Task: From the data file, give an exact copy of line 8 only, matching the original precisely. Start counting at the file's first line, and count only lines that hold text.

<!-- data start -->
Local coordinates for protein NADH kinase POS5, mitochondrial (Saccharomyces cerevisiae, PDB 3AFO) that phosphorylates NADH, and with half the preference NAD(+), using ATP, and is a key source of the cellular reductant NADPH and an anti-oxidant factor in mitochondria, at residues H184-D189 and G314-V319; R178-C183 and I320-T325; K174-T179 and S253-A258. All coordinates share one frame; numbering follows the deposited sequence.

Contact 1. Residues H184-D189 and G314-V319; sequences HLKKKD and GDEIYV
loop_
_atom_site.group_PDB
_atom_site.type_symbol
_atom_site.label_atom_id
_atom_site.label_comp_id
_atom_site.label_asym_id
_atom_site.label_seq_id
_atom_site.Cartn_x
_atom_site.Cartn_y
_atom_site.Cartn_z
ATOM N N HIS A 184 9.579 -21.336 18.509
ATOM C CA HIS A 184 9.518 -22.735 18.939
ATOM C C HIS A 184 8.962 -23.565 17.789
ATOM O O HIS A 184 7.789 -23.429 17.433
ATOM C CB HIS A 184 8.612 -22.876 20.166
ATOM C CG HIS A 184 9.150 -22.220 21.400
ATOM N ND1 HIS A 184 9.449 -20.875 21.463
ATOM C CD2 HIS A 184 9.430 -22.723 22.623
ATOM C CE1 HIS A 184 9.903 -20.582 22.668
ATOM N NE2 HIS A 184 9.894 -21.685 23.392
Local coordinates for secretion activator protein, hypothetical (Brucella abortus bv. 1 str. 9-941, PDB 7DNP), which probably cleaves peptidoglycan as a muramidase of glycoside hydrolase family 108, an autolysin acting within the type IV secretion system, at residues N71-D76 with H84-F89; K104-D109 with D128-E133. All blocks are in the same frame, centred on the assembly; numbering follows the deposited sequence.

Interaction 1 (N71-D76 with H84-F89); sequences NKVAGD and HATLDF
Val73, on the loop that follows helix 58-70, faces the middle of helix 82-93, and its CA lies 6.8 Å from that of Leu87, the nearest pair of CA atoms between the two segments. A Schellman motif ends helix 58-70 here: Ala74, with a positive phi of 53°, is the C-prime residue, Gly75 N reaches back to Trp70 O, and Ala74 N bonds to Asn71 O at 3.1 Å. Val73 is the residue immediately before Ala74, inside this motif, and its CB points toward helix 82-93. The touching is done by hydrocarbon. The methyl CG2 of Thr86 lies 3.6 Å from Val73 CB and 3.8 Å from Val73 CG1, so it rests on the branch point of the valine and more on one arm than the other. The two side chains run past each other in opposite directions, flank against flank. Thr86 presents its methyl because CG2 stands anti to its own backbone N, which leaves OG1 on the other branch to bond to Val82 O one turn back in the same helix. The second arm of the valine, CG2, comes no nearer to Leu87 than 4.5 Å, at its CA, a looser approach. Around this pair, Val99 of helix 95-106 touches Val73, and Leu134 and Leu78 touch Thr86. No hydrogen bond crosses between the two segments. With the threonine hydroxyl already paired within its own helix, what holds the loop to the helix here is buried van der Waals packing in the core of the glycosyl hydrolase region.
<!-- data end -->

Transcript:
_atom_site.label_asym_id